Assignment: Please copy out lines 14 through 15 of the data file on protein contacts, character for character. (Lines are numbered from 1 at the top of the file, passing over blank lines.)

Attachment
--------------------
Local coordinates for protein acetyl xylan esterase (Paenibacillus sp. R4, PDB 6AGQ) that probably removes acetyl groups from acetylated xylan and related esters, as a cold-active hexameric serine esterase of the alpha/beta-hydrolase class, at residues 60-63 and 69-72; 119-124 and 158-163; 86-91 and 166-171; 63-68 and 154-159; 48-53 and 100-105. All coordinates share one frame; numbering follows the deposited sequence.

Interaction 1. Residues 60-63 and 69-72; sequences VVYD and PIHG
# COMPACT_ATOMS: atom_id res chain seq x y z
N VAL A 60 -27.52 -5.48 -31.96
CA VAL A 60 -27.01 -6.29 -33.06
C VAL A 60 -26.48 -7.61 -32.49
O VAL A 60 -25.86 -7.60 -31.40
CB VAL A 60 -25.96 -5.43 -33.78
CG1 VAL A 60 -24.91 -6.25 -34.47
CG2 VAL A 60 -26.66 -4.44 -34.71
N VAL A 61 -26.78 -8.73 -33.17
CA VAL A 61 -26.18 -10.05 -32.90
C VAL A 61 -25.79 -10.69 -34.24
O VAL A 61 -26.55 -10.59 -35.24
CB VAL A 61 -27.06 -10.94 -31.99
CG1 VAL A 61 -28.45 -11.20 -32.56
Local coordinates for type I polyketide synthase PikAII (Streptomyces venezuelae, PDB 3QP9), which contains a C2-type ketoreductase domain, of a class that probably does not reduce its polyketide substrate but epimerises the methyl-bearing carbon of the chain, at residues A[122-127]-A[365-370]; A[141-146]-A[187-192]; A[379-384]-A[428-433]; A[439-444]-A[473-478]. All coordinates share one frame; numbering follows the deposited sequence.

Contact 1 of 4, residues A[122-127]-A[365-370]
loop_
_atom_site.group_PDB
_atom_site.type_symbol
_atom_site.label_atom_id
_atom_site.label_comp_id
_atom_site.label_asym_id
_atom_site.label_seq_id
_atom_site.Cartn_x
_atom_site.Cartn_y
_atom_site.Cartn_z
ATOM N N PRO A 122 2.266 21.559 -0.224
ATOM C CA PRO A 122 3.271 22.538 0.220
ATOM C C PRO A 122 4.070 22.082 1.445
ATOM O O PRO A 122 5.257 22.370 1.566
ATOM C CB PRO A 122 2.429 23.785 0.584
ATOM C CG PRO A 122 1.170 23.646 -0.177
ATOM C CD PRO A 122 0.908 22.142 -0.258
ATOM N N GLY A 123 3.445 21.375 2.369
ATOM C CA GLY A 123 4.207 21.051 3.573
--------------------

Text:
O VAL A 61 -26.55 -10.59 -35.24
CB VAL A 61 -27.06 -10.94 -31.99